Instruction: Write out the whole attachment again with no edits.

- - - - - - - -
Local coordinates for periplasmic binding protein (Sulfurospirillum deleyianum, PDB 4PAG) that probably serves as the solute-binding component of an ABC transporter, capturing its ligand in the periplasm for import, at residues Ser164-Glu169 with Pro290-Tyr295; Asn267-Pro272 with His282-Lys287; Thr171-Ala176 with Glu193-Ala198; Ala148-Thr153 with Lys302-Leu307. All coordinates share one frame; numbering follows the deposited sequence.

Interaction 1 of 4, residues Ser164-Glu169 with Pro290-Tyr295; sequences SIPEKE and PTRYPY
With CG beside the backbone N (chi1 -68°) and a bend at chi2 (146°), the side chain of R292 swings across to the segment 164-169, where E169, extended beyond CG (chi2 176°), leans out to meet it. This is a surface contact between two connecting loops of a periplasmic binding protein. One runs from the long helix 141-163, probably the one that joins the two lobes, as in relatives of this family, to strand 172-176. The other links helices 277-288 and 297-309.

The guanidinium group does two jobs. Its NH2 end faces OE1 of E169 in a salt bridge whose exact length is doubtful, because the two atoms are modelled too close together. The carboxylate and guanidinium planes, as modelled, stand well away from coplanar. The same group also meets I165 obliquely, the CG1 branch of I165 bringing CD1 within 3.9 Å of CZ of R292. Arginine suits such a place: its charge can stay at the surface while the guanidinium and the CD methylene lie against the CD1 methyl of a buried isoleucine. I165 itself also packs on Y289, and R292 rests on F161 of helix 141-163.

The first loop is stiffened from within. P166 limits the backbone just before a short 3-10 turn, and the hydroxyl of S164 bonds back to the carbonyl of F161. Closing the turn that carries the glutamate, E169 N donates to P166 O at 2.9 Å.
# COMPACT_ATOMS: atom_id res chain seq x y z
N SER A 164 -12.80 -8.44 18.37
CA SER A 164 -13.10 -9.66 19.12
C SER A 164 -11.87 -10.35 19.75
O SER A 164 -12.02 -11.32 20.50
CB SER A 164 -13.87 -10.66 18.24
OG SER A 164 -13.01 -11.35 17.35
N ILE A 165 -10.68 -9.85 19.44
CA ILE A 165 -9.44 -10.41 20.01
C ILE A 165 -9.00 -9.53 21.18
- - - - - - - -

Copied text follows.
Local coordinates for periplasmic binding protein (Sulfurospirillum deleyianum, PDB 4PAG) that probably serves as the solute-binding component of an ABC transporter, capturing its ligand in the periplasm for import, at residues Ser164-Glu169 with Pro290-Tyr295; Asn267-Pro272 with His282-Lys287; Thr171-Ala176 with Glu193-Ala198; Ala148-Thr153 with Lys302-Leu307. All coordinates share one frame; numbering follows the deposited sequence.

Interaction 1 of 4, residues Ser164-Glu169 with Pro290-Tyr295; sequences SIPEKE and PTRYPY
With CG beside the backbone N (chi1 -68°) and a bend at chi2 (146°), the side chain of R292 swings across to the segment 164-169, where E169, extended beyond CG (chi2 176°), leans out to meet it. This is a surface contact between two connecting loops of a periplasmic binding protein. One runs from the long helix 141-163, probably the one that joins the two lobes, as in relatives of this family, to strand 172-176. The other links helices 277-288 and 297-309.

The guanidinium group does two jobs. Its NH2 end faces OE1 of E169 in a salt bridge whose exact length is doubtful, because the two atoms are modelled too close together. The carboxylate and guanidinium planes, as modelled, stand well away from coplanar. The same group also meets I165 obliquely, the CG1 branch of I165 bringing CD1 within 3.9 Å of CZ of R292. Arginine suits such a place: its charge can stay at the surface while the guanidinium and the CD methylene lie against the CD1 methyl of a buried isoleucine. I165 itself also packs on Y289, and R292 rests on F161 of helix 141-163.

The first loop is stiffened from within. P166 limits the backbone just before a short 3-10 turn, and the hydroxyl of S164 bonds back to the carbonyl of F161. Closing the turn that carries the glutamate, E169 N donates to P166 O at 2.9 Å.
# COMPACT_ATOMS: atom_id res chain seq x y z
N SER A 164 -12.80 -8.44 18.37
CA SER A 164 -13.10 -9.66 19.12
C SER A 164 -11.87 -10.35 19.75
O SER A 164 -12.02 -11.32 20.50
CB SER A 164 -13.87 -10.66 18.24
OG SER A 164 -13.01 -11.35 17.35
N ILE A 165 -10.68 -9.85 19.44
CA ILE A 165 -9.44 -10.41 20.01
C ILE A 165 -9.00 -9.53 21.18